From the rise and fall of nations as made plain in the books of Daniel and the Revelation, we need to learn how worthless is mere outward and worldly glory. Babylon, with all its power and magnificence, the like of which our world has never since beheld,--power and magnificence which to the people of that day seemed so stable and enduring, --how completely has it passed away! As "the flower of the grass," it has perished. James 1:10. So perished the Medo-Persian kingdom, and the kingdoms of Grecia and Rome. And so perishes all that has not God for its foundation. Only that which is bound up with His purpose, and expresses His character, can endure. His principles are the only steadfast things our world knows.
A careful study of the working out of God's purpose in the history of nations and in the revelation of things to come, will help us to estimate at their true value things seen and things unseen, and to learn what is the true aim of life. Thus, viewing the things of time in the light of eternity, we may, like Daniel and his fellows, live for that which is true and noble and enduring. And learning in this life the principles of the kingdom of our Lord and Saviour, that blessed kingdom which is to endure for ever and ever, we may be prepared at His coming to enter with Him into its possession.
"The Lord rebuke thee, O Satan; even the Lord that hath chosen Jerusalem rebuke thee: is not this a brand plucked out of the fire?" Zechariah 3:2.
The advent of the army of Cyrus before the walls of Babylon was to the Jews a sign that their deliverance from captivity was drawing nigh. More than a century before the birth of Cyrus, Inspiration had mentioned him by name, and had caused a record to be made of the actual work he should do in taking the city of Babylon unawares, and in preparing the way for the release of the children of the captivity. Through Isaiah the word had been spoken:
"Thus saith the Lord to His anointed, to Cyrus, whose right hand I have holden, to subdue nations before him; . . . to open before him the two-leaved gates; and the gates shall not be shut; I will go before thee, and make the crooked places straight: I will break in pieces the gates of brass, and cut in sunder the bars of iron: and I will give thee the treasures of darkness, and hidden riches of secret places, that thou mayest know that I, the Lord, which call thee by thy name, am the God of Israel." Isaiah 45:1-3.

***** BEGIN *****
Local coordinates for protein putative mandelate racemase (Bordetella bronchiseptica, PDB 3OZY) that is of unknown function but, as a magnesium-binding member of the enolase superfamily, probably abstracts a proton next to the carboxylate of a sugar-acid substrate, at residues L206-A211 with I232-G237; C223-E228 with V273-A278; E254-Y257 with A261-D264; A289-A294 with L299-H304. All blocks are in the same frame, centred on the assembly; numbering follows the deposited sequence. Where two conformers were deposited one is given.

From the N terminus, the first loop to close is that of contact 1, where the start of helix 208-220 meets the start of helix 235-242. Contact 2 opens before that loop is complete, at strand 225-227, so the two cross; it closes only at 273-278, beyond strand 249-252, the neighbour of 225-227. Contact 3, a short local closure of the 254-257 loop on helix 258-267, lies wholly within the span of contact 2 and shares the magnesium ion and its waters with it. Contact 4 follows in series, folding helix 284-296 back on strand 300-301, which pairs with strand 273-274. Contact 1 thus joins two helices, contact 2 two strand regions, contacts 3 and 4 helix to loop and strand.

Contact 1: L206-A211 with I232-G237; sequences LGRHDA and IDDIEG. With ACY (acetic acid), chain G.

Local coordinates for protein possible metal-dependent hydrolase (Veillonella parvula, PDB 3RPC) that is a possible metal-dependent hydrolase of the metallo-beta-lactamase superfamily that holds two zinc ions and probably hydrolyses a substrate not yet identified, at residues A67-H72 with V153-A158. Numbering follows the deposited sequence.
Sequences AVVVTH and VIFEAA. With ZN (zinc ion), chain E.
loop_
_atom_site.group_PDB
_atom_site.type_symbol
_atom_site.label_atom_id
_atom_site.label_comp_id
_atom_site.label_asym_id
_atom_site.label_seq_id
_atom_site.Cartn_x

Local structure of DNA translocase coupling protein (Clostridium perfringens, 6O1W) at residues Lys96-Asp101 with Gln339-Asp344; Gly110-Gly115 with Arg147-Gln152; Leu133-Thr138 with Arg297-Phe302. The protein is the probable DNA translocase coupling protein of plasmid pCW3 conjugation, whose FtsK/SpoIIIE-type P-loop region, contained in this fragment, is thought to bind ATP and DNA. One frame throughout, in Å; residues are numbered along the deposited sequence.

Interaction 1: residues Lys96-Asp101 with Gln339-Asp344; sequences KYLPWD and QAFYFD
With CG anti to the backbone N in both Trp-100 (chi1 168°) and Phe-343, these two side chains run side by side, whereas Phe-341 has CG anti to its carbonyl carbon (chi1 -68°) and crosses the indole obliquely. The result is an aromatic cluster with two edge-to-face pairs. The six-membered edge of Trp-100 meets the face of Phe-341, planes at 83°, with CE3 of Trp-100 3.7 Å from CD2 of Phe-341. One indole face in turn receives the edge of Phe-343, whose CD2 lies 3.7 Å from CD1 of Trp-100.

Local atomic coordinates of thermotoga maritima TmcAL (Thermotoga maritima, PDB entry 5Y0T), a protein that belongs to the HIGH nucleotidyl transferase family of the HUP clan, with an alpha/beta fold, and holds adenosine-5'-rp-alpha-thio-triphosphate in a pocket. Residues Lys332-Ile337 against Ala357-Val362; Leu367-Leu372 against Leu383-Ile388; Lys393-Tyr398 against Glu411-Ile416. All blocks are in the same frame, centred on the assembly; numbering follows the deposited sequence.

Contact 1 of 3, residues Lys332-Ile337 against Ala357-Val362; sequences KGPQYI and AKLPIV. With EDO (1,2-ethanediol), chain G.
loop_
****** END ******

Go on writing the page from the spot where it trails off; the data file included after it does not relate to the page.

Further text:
In the unexpected entry of the army of the Persian conqueror into the heart of the Babylonian capital by way of the channel of the river whose waters had been turned aside, and through the inner gates that in careless security had been left open and unprotected, the Jews had abundant evidence of the literal fulfillment of Isaiah's prophecy concerning the sudden overthrow of their oppressors. And this should have been to them an unmistakable sign that God was shaping the affairs of nations in their behalf; for inseparably linked with the prophecy outlining the manner of Babylon's capture and fall were the words:
"Cyrus, he is My shepherd, and shall perform all My pleasure: even saying to Jerusalem, Thou shalt be built; and to the temple, Thy foundation shall be laid." "I have raised him up in righteousness, and I will direct all his ways: he shall build My city, and he shall let go My captives, not for price nor reward, saith the Lord of hosts." Isaiah 44:28; 45:13.
Nor were these the only prophecies upon which the exiles had opportunity to base their hope of speedy deliverance. The writings of Jeremiah were within their reach, and in these was plainly set forth the length of time that should elapse before the restoration of Israel from Babylon. "When seventy years are accomplished," the Lord had foretold through His messenger, "I will punish the king of Babylon, and that nation, saith the Lord, for their iniquity, and the land of the Chaldeans, and will make it perpetual desolations." Jeremiah 25:12. Favor would be shown the remnant of Judah, in answer to fervent prayer. "I will be